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The Liquidity Trap

|Includes: GLD, QQQ, SPDR S&P 500 Trust ETF (SPY)

We are in a liquidity trap, and because of that I am suprised that the FOMC today decided to resume quantitative easing.

A liquidity trap is theoretically NOT when nominal interest rates reach the zero bound, although it is likely to occur at this point. The liquidity trap occurs when the demand for money becomes perfectly elastic (horizontal on a graph). When the demand for money is perfectly elastic, no matter what the supply of money (quantitative easing and generally most accomodative monetary policies increase the supply of money) the quantity demanded of interest bearing instruments ("bonds") will not increase. This is likely to occur at the zero bound because bonds no longer pay interest, so they are no more appealing than money while they still bear a risk of default.

It seems that this has occured at in the United States. Despite $1.65 billion of quantitative easing from late 2008 to early 2010, banks are holding cash and cash-equivalents. Excess reserves at the Federal Reserve increased roughly 250% in this crisis and remain extremely elevated. The same thing probably happened in Japan during their Lost Decade. Even many Bank of Japan officials have come out and said that their QE was not effective in effecting the real economy.

The purpose of QE is to decrease long-term interest rates to stimulate investment and hopefully bring employment a little higher and increase the inflation rate. In order for this investment and stimulation to occur banks need to shift funds to riskier assets like corporate bonds, real estate securities, and loans. Since the economy is at the zero bound this will not happen. Banks will continue to hold cash and cash equivalents, while the QE will just add to the elevated stock of hot money and eventually fuel inflation when the economy recovers and employment returns to the natural rate.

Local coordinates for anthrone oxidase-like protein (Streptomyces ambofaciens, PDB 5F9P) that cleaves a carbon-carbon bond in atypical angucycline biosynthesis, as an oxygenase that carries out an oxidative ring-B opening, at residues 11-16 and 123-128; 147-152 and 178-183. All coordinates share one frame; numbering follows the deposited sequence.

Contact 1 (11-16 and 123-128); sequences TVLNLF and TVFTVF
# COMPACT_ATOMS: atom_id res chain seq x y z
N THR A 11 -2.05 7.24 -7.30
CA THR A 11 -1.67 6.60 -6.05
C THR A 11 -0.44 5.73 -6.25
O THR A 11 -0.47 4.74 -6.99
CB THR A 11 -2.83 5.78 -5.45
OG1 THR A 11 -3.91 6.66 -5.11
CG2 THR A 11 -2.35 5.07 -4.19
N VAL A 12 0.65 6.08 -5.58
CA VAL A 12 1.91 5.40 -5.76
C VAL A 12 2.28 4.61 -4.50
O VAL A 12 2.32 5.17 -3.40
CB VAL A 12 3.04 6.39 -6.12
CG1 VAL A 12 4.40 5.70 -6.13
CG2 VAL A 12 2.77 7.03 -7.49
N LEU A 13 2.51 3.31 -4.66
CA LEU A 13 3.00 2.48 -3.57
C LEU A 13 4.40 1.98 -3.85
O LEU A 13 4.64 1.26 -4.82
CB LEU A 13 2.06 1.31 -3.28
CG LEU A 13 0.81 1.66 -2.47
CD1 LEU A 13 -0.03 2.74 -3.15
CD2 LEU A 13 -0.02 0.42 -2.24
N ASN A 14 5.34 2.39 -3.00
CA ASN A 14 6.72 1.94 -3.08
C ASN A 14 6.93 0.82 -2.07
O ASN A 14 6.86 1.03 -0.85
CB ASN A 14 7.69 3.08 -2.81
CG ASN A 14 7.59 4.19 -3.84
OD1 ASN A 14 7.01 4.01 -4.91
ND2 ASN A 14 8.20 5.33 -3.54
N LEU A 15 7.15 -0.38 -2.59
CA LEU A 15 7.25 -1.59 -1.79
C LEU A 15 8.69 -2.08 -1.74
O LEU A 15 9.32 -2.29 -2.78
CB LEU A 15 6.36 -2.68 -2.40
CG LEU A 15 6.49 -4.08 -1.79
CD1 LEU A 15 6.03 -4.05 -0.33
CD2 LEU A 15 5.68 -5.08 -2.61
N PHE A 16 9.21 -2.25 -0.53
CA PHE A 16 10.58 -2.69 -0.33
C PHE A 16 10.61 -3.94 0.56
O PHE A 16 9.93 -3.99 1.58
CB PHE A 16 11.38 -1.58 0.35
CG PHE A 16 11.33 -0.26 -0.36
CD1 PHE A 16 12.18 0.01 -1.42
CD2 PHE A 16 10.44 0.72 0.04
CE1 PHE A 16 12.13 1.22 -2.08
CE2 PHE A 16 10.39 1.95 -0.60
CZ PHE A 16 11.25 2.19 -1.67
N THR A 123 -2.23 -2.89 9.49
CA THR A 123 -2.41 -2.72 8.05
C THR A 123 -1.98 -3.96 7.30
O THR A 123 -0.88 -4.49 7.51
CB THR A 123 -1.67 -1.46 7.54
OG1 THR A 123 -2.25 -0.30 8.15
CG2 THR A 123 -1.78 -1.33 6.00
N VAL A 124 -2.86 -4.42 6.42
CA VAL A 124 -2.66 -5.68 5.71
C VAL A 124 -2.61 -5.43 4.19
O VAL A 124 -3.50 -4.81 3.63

So are we screwed? No, the Federal Reserve still has more tools at its disposal. It needs to increase inflationary expectation. If the Fed accomplishes this, regardless of the real or nominal interest rate, households and businesses will being to spend their money now. These rational expectations can have a larger effect on growth than the portfolio-balance channel decreasing long-term interest rates can have.

Disclosure: LONG SPY & GLD